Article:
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Developmental Editing

1: Introduction

What is Developmental Editing?

Developmental editing is also known as content or substantive editing and involves an assessment of how the ‘bigger picture’ works by analysing:

  • Story (dramatic) arc
  • Individual character arcs
  • Plot
  • Pacing
  • Themes
  • Characterisation
  • Narrative techniques
  • Balance (Show/tell, Narrative/Dialogue, Description/Action etc)

and will ask questions such as:

  • Does the novel work’?
  • Does it reach genre expectations?
  • Are there any plot holes or confusion?
  • Is the characterisation weak or do they jump off the page with life?

It also involves a basic level of fact checking for inconsistencies and inaccuracies:

  • Did a character drive off in a Renault but get out of a Peugeot? 
  • Did the MC have blonde hair in book one and turn brunette midway through book three?
  • Did the word ‘mate’ exist in the seventeenth century?

Some manuscripts are extremely rough and you will be looking for the potential within it and working with the author to bring that to the fore. If a story really doesn’t work then you need to assess why and provide advice on how the author can address this. Telling them to consign a story to the bin will not help them improve. Understanding why a story doesn’t work is far more proactive.

Developmental editing is the one level of editing where you may receive a first draft or just an outline if they are looking for advice prior to writing. I can also involve coaching and/or mentoring, depending on an author’s needs, and you should price these projects accordingly. It is rarely ‘one price fits all’. Each story (and author) comes with its own set of strengths and weaknesses.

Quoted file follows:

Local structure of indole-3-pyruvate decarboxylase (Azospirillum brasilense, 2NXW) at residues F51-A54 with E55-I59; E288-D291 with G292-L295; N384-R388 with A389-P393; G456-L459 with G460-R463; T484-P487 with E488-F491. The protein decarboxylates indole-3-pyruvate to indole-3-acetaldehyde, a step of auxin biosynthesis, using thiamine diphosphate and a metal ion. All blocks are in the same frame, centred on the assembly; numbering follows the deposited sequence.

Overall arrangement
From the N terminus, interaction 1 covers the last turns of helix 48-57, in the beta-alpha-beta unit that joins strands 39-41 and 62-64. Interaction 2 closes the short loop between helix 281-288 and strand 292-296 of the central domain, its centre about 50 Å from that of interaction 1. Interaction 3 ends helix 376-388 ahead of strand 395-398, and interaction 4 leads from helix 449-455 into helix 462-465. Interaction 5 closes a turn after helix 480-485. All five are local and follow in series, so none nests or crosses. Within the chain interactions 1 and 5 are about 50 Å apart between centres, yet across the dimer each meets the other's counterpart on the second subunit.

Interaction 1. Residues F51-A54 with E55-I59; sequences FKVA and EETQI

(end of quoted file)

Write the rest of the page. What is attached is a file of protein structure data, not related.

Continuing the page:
What it is not

Developmental editing is not copy editing. The developmental editor is interested in the story as a whole, not if the use of the word ‘pedantic’ in paragraph three of page six if the right one for that sentence. You should also resist the temptation to rewrite the manuscript. Your role is to advise the author how to address the problems within the story, not rewrite it for them. There is a thin line between advising the author and taking over and they will not always heed your advice. That is their perogative. 

Roles: Overview

Ghost Writer:                    Writes for the client from a brief (or rough copy) but takes no credit for doing so.

Developmental Editor:    Assesses the bigger picture. Focus on how it is written and if it works.

Line/Copy Editor:             Focuses on the clarity of the text at a sentence level.

Proofreader:                     Checks formatting and locates typos and incorrect punctuation.

Acquisitions Editor:         Decision maker for publishing companies. Decides which books are purchased and which are not.

Skills required

  • Basic understanding of grammar (There will be occasions when you need to explain a grammar error to a client). 
  • Extensive Knowledge of writing techniques
  • The ability to turn observations into useful feedback
  • Familiarity with Word (Tracked changes/comments, in particular)
  • Knowledge of Chicago Manual of Style (US) and Harts Rules (UK)
  • Excellent communication skills
  • Organised
  • Tactful
  • Patient